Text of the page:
Wait, what??? 10 multiplied by 0 isn’t 10… 0! Grrr, and the value 8 wasn’t the radius but the diameter. How did I forget to divide it by 2 before using it in my calculations?? I could have improved my score by so much if I hadn’t made those mistakes… Have you ever been careless on a test? I know I have. If you have too, this post is definitely for you.
“Carelessness” is a condition that people have faced multiple times during test taking and has become a term commonly bandied about. I have often heard friends, and even myself, often say, “if only I had been less careless, I would have gotten a much higher score”. Moreover, the SAT is one test in which being careless and getting a question wrong will penalize the test-taker and cause points to be deducted from your score. Well, being more vigilant is not an unachievable dream. In fact, with a few crucial strategies and test-taking habits, we can all be a lot less careless.
[Continue reading to find out how to avoid careless mistakes on the SAT…]
1. Avoid misreading the question. Always read the question twice before shading the answer to make sure that you have not read the question incorrectly and that you have selected the answer which the question is actually asking for. For example:
Sample Question: The … event was boring, but impulsive Bridget did her best to liven it up with her trademark …
You might be tempted to choose C because “boring” and “humor” seem to be direct opposites. However, if you had spotted the adjective “impulsive” describing Bridget, the correct answer would then be A. Be careful not to miss out even a single word – every word in the question and answer could potentially be very important. Annotate the text if you need to, such as highlighting key phrases or circling important parts of the question.
2. Avoid shading the wrong answer. Always check the question number on your answer sheet and in the test booklet to make sure that the numbers match up. Sometimes when you skip a question that you cannot solve at that point in time and move on to following questions, you fail to also skip a shading a bubble in the answer sheet and end up shading wrong answer bubbles for the rest of the questions. Also, try using bubble sheets when you take practice tests to make sure you don’t make this mistake in the actual SAT.
3. Avoid algebra or arithmetic errors. To make sure that you have solved a question correctly, go back and work out the solution to that same question using a different method. If you are able to work out the same answer to that question using different methods, it is more likely then that your answer is correct. However, checking your answer via different methods is only a practice you should use if you have extra time after finishing the section.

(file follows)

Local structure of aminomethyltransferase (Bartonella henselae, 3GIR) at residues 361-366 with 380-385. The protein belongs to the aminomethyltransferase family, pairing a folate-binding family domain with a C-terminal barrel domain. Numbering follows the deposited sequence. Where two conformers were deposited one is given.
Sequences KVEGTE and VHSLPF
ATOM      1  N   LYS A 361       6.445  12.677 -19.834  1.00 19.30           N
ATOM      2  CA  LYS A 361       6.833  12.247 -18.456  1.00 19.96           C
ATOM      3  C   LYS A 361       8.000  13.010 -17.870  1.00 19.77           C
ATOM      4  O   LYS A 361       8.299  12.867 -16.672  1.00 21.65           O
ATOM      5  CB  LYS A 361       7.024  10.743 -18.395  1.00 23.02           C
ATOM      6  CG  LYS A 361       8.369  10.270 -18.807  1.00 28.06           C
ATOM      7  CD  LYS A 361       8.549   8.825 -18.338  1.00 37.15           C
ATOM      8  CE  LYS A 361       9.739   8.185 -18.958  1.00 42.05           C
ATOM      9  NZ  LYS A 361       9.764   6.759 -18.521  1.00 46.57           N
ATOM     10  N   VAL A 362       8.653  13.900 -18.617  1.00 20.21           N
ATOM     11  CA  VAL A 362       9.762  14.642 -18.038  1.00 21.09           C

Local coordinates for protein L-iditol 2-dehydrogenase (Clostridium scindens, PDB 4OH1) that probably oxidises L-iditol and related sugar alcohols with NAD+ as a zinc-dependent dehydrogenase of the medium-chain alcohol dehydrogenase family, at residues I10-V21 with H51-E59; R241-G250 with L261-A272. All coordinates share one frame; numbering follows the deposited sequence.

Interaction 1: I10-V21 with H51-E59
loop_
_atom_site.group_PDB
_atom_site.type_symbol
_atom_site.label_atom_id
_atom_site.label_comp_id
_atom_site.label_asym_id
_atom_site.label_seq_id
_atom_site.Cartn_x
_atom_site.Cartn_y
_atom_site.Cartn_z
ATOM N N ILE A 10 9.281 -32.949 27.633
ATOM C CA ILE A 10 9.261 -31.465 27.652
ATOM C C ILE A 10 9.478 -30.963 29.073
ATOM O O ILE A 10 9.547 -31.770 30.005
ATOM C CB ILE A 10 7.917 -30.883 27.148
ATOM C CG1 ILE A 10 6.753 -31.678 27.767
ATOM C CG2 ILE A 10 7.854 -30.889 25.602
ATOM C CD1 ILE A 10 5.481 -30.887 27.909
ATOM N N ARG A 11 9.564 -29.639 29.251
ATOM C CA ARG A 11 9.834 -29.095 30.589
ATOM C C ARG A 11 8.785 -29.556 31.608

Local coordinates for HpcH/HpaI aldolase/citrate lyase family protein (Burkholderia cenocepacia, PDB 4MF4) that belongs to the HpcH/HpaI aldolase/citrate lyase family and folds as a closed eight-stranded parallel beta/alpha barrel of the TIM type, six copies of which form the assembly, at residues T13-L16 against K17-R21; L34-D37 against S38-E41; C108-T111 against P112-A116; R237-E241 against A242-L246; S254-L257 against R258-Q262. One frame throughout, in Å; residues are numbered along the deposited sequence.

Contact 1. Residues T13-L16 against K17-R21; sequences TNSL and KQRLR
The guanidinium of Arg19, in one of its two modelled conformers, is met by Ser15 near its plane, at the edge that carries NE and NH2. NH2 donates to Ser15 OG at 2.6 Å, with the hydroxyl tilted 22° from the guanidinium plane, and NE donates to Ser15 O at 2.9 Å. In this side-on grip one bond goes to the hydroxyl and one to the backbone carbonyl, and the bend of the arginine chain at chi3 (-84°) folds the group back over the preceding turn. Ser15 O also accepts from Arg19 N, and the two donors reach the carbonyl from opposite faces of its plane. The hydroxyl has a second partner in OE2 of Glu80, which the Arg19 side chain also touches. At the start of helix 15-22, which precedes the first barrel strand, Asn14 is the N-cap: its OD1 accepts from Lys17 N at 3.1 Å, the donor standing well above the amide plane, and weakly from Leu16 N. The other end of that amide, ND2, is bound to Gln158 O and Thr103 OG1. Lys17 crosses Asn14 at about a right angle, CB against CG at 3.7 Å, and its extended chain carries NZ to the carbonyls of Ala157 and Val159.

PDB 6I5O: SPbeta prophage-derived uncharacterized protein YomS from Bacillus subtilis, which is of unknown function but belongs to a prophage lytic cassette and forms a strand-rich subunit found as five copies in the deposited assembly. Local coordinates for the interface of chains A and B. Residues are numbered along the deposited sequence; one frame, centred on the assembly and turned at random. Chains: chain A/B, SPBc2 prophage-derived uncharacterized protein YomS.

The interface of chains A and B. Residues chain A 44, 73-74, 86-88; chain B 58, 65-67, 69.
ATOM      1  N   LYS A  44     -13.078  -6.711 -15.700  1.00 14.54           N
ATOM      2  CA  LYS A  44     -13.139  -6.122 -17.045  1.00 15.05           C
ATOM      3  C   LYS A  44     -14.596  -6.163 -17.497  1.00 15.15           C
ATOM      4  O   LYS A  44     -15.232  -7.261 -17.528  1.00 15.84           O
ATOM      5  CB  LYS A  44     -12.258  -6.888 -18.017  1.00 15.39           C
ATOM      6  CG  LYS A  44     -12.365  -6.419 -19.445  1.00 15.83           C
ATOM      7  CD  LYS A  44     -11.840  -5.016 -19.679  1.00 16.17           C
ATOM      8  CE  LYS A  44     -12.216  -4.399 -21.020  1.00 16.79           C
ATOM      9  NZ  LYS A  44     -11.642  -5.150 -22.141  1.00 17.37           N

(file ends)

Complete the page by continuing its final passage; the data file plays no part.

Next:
4. Avoid simple calculation errors. Often, we make simple addition, multiplication, division and subtraction errors because we think that such calculations are too easy to get wrong. Yet, many test-takers actually report that they make more “dumb mistakes” on the easy problems than on the hard ones. To prevent such errors, always use your calculator, even for these seemingly easy questions, just to make sure.
5. Avoid being over-assured when answering questions. More often than not, there are multiple questions in the SAT that have answers that “just seem right.” These questions and answers seem to instinctively look correct, maybe because you have seen a similar question and answer before. Yet, this is a dangerous assumption. Make sure to always be on your toes and question each answer before selecting the best choice. Rushing into answering a question because of a “gut feeling” is definitely not the best method.
Be careful and good luck on your SAT!
About the author: Shimin Ooi is a junior in Princeton University’s Woodrow Wilson School of Public and International Affairs department. She has a strong interest in economic and health policy and has recently returned from a semester of study at Hertford College, Oxford. In high school, her extensive research on standardized tests helped her achieve a near perfect SAT score and perfect scores on each of her SAT Subject tests. Through these blog posts, she hopes to help others achieve test-taking success as well!